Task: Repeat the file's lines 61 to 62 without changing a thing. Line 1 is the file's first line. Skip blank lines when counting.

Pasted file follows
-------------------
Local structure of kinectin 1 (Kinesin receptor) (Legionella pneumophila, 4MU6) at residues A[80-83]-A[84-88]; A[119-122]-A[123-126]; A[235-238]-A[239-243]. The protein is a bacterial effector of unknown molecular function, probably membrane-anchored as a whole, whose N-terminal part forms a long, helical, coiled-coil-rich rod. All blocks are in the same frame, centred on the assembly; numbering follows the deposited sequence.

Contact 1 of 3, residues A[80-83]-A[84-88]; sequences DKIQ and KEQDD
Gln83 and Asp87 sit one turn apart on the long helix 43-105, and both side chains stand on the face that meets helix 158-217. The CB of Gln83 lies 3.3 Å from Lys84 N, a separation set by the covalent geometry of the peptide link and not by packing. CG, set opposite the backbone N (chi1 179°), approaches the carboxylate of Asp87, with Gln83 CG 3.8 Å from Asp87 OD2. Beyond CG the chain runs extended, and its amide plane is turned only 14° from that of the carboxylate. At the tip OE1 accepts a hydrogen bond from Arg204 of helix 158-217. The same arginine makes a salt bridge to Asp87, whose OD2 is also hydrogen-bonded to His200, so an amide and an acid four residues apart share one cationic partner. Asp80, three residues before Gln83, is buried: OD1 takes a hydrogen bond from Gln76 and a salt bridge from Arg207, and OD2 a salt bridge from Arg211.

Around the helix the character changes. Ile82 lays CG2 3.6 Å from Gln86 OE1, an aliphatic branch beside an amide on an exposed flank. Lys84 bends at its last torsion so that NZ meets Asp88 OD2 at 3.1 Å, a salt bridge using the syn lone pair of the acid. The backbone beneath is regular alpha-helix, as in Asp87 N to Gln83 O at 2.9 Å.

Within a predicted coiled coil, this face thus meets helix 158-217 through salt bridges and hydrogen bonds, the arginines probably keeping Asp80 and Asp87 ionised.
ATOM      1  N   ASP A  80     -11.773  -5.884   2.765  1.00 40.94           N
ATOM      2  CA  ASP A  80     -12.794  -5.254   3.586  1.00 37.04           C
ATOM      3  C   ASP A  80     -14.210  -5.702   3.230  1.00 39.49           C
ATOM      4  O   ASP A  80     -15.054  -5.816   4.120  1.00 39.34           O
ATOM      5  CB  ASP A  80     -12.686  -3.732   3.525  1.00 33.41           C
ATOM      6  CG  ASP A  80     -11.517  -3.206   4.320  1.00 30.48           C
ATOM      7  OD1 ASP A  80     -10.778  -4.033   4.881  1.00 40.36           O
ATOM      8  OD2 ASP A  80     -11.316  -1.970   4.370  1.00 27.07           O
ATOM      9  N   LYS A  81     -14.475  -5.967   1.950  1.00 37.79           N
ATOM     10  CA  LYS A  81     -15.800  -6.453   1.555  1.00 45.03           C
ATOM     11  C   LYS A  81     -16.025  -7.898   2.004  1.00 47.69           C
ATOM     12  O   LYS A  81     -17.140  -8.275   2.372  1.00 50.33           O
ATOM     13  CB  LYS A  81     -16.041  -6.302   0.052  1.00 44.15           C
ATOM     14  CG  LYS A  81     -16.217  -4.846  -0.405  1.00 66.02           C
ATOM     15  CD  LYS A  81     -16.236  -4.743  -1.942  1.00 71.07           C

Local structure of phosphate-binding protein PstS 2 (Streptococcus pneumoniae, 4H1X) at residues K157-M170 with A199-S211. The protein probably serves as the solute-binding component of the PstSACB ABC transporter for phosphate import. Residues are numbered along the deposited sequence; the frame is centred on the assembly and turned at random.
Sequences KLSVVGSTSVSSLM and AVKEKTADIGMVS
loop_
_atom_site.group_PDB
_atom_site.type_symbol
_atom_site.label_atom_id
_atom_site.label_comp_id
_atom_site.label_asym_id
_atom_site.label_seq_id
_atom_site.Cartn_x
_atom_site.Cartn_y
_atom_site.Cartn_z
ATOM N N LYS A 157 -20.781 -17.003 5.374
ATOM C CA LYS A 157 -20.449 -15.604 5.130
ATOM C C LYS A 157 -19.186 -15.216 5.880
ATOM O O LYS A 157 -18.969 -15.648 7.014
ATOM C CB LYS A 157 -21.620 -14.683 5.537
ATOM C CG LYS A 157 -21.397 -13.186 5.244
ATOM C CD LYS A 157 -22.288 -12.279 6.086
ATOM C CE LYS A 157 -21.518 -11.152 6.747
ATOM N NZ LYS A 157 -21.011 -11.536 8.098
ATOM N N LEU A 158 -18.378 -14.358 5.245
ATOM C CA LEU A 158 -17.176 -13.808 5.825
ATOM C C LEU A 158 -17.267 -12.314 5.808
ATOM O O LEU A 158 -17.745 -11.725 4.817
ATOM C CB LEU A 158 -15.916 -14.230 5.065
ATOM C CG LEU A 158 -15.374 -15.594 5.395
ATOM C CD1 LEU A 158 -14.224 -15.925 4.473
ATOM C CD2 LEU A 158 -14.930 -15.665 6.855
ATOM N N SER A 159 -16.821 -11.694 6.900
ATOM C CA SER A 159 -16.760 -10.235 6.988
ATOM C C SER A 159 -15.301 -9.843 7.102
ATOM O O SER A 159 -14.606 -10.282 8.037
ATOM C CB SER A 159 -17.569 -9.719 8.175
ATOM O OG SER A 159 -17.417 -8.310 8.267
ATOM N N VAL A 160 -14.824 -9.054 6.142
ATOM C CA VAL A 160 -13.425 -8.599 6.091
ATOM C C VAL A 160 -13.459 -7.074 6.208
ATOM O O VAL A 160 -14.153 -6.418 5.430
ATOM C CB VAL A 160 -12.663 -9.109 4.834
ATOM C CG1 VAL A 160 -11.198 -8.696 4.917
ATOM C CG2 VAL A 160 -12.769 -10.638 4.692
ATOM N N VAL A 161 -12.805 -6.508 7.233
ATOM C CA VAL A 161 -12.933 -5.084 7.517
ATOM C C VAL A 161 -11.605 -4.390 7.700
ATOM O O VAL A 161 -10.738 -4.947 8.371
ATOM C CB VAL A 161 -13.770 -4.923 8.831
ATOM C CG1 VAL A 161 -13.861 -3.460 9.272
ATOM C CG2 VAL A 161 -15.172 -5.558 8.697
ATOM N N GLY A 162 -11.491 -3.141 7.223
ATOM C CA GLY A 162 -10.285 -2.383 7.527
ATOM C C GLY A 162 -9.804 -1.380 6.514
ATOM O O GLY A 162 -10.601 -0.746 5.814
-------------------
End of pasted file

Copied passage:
ATOM C CG1 VAL A 160 -11.198 -8.696 4.917
ATOM C CG2 VAL A 160 -12.769 -10.638 4.692